Aug 11, 2014
Traditional Backup or Business Continuity?
You’re on the right track starting with backup. Every business today should have some type of backup product in place, and most businesses are familiar with it in general. But, you knew a “but” was coming, while backup is necessary, is it enough? Is it enough for businesses to protect themselves against costly downtime? And, is it enough for you to ensure recurring revenue. Quite simply, no.
It’s well known that businesses are creating more data than ever, about 2.5 quintillion bytes per day according to some research1. Datto has previously identified this influx of data as “The Perfect Data Storm”. There is more data being created, the value and reliance on data is increasing, and there is a greater risk of losing the data.
The risks are everywhere, leaving no business immune to the possibility of downtime caused by a disaster, whether it’s manmade or natural. While hurricanes and storms get the most press, in actuality it’s your office (or cube) mate that’s the more likely culprit. 58% of downtime at large-volume data sites is due to human error2. Whether it’s a network outage, server failure, or human error, odds are it’s not if a business will experience some level of potential downtime, it’s when. And backup alone will not keep a business operational should a server fail or a virus invades. Only 27% of businesses are extremely confident in their ability to get their business up and running in a “reasonable” amount of time following a disaster3. This is an unacceptably low number, don’t you think? The upside of it, however, is the opportunity it means for MSPs.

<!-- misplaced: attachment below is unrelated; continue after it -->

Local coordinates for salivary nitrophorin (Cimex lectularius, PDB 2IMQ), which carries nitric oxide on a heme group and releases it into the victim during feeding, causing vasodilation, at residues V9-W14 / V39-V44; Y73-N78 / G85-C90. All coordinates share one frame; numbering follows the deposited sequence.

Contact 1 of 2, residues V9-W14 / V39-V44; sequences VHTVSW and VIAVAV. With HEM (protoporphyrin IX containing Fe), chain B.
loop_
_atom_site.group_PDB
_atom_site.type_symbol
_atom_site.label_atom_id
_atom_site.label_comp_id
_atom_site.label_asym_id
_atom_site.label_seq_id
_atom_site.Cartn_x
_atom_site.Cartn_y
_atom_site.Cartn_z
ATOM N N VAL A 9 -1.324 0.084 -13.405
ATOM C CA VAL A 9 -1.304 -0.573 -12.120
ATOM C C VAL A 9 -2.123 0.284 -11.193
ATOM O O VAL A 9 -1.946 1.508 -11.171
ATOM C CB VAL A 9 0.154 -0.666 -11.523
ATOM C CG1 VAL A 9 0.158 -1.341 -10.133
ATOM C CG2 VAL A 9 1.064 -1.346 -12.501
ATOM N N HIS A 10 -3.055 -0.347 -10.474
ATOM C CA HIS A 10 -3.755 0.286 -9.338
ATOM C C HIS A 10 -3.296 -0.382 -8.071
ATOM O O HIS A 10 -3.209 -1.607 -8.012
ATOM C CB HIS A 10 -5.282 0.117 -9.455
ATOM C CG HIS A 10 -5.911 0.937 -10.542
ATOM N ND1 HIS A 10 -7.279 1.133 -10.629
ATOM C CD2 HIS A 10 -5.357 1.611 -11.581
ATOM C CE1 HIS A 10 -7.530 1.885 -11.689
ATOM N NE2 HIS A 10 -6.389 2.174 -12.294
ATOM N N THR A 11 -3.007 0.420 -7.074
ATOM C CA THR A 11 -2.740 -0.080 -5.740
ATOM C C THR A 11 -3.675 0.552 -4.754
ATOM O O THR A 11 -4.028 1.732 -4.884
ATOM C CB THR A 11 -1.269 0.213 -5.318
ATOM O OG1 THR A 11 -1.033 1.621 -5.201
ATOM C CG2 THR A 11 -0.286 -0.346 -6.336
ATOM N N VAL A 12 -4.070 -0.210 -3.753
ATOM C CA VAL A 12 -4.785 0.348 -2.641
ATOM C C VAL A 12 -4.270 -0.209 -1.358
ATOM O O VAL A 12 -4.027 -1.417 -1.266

This leaves the door open for you to solve a timely and critical IT problem that delivers tremendous business value. Value, as defined in an Inc. article is, “…not the amount of product for the price, but the financial impact of the purchase compared against the purchase cost.” When you look at what traditional backup cannot deliver and compare it to the expense of downtime, traditional backup alone does not represent value. Can businesses risk a potentially failed tape backup, or a week-long recovery, when the average cost of downtime exceeds $160,000/hour4?
1. ViaWest 2. “Enterprise Data and the Cost of Downtime,” IOUG, July 2012 3. InformationWeek, 2013 Backup Technologies Survey 4. Aberdeen Group